Before Jim Murphy resigned as leader of Scottish Labour, this letter was penned north of the border. A clear wish was later granted.
Last night I attended my first Labour Party meeting outwith a CLP – and it was an interesting first to say the least. Of course, the main theme of the night was the devastating loss in the general election last week, and with that the talk of why it went so badly. Leadership was at the forefront of the agenda, and Jim Murphy’s lack of resignation was the main topic of discussion. It was extremely interesting to hear everyone’s viewpoint on the matter, but at the day the meeting just confirmed what we already know – he needs to go in order for us to move forward as a Party.
It was brought up by a few members that yes, he didn’t have a lot of time in the job and didn’t get a ‘fair chance’ of making a change, but as another member pointed out, politics is not the best job to be in if you want fairness. To many people Jim Murphy is the face of Blairism and a Westminster who doesn’t listen to Scotland, and the face of the Labour Party who ‘lay in bed with the Tories’. Another member also reiterated this point by asking the group ‘who had spent an hour of campaigning without hearing a complaint about Jim Murphy?’ and the hands were few.
From this came the next issue – if Jim did go, who would replace him? Does anyone want to? There was talk of Kezia Dugdale taking the position, but again the question of ‘will she take it?’ is prominent. A member made a good analogy about Scottish Labour leadership being a poisoned chalice -it was a poisoned chalice when Johann Lamont took it over, it was worse when Jim Murphy took it, and now it’s even worse than that. There was also the issue that after last week’s wipeout, there is a severe lack of candidates to choose from anyway, never mind a candidate who is more left.
Many also pointed out that leadership is not the only problem Scottish Labour are facing, and that we have been in decline since 2011, which poor leadership has only contributed to. Our policies have not been progressive enough, we have lost our social justice values, Miliband and ‘English labour’ have taken us too far right and the SNP have swooped in and taken where we should be. Labour are not doing enough for disabled people. The homeless and unemployed, young people – the SNP have offered an alternative with hope, which whilst inaccurate, has swung voters. We have failed as a party on many levels, even within ourselves – CLP attendance is in decline, and people don’t go because they don’t feel their views have an influence anymore. All of these issues need to be addressed in order to ensure the future of Scottish Labour, and they go beyond leadership.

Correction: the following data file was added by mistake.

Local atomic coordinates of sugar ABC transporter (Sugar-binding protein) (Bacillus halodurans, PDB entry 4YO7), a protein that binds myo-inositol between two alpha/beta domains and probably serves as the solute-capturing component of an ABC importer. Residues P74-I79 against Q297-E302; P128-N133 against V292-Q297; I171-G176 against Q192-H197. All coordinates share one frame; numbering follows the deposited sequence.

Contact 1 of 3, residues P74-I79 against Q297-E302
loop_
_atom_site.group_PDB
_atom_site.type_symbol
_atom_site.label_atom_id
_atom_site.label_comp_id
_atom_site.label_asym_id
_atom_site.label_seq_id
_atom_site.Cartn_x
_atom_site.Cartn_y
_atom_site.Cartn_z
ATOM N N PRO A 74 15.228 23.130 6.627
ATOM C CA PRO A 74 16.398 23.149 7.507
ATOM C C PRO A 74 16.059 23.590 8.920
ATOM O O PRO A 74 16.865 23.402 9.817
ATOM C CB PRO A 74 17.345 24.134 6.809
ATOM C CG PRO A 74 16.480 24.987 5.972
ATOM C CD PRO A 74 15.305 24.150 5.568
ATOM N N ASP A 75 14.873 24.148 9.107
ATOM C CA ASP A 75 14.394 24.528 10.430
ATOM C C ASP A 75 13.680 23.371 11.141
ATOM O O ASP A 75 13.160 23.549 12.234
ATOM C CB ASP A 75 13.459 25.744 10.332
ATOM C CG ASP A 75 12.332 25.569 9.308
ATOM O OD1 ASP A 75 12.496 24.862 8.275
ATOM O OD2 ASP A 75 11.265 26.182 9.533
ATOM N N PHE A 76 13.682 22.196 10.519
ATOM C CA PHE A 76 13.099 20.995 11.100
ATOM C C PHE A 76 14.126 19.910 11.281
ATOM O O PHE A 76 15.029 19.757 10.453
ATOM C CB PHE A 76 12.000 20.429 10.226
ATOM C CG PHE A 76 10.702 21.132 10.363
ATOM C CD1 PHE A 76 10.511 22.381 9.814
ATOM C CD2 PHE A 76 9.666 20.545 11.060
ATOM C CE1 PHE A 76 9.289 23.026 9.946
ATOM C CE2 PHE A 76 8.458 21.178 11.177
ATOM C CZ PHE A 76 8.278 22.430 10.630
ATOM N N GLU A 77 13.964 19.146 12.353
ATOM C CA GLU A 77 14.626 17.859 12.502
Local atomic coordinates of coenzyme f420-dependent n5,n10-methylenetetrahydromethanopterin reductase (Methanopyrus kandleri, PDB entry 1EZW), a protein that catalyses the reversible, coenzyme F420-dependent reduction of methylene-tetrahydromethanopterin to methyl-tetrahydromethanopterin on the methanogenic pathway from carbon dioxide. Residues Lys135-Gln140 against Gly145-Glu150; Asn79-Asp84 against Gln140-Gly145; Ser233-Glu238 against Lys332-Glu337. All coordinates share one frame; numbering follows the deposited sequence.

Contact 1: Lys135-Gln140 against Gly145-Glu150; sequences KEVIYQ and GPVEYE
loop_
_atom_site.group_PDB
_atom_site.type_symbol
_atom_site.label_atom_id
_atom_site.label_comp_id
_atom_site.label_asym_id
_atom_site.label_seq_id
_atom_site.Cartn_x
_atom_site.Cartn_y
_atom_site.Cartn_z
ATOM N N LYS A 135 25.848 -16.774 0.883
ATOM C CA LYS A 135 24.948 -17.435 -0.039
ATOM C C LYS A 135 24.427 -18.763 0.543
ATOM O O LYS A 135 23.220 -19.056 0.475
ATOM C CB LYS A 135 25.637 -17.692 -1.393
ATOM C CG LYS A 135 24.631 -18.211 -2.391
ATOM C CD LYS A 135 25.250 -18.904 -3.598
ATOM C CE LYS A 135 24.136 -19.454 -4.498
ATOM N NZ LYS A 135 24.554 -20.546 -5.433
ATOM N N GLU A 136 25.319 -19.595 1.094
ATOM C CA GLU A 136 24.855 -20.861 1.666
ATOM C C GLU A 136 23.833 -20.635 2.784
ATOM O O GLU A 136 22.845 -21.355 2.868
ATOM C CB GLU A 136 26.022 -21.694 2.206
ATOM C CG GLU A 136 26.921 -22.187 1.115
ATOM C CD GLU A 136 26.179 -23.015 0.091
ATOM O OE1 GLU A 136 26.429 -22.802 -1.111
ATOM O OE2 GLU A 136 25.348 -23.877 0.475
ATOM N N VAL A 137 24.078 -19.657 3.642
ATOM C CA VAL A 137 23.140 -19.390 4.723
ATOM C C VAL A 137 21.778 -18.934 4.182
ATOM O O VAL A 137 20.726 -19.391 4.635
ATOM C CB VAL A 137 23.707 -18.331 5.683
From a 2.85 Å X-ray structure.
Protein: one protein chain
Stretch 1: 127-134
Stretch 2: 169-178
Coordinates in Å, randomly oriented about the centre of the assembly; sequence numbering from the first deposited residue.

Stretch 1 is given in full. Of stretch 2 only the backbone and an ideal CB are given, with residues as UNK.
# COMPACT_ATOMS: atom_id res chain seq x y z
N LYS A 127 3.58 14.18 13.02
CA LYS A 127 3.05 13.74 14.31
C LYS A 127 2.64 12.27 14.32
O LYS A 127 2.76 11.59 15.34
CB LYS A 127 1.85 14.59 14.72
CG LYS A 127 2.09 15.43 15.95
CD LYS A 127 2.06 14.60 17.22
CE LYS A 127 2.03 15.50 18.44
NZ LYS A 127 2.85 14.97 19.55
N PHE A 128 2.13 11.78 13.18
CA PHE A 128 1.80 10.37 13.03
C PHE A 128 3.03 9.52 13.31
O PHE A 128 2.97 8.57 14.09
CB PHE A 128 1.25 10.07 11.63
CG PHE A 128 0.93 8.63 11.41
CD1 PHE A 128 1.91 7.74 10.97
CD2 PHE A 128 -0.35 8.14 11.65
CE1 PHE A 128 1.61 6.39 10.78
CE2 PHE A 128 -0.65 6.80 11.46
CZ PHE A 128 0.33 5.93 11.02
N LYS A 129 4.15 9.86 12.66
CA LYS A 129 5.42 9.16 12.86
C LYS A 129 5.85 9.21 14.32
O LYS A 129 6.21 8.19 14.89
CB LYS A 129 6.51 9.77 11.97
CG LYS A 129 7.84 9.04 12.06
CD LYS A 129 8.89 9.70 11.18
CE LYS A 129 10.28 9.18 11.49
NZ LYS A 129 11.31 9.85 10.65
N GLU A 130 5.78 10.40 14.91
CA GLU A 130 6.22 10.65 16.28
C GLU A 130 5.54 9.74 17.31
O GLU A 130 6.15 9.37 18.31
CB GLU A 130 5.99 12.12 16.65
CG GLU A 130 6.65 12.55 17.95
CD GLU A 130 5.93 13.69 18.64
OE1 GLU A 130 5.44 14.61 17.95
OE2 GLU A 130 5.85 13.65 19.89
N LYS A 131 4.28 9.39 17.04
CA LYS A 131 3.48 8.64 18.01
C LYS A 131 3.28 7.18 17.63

I feel that the night was filled with identifying problems, which is EXCELLENT and the first step in moving forward, but not many solutions were proffered. We know as a party what we have to do, but we don’t know how. What we do know is that the first step is starting fresh and getting Jim to go. The ‘how’ seems to be the main issue. We are supposed to be a movement for the people and by the people. As a politics student, one of the most important things I have learned is that authority lies within the consent of the people, and the people are not consenting anymore. It poses the question, what kind of party are we when we ignore the people we seek to represent? When we ignore its members? That’s not democratic, it’s not socially just, it’s not Labour. Then again, if UK Labour elects a ‘right’ leader, are we in Scotland stuffed anyway? A move towards an independent Scottish Labour was tentatively touched on, but no one in much depth. It is a scary prospect, seeming to go with our nationalist colleagues, but perhaps exciting. A new start. Is it not socialist to want what is best for everyone? Scottish Labour needs to go back to its roots again, and if that means having a Labour Party with a purely Scottish focus then why not I ask? Last week, the Scottish people protested against what Scottish Labour has become. This week, we need to make a change, and bring those people back. Jim Murphy stepping down is just the first stage of becoming a true Labour Party again. To rebuild as a party, we need credibility and respect from those we lost AND those we didn’t, and that begins with new leadership. I truly believe this can be a fresh start for Labour in Scotland, one where we fight for social justice, progressive policies, invest in grassroots activism and getting people from every walk of life involved, put enthusiasm and hope at the forefront of our campaigns instead of fear and negativity. Let’s hope Jim believes this too, and does the right the for his Party and his country.
Lyndsay Clelland writes from her local Constituency Labour Party’s first meeting since the election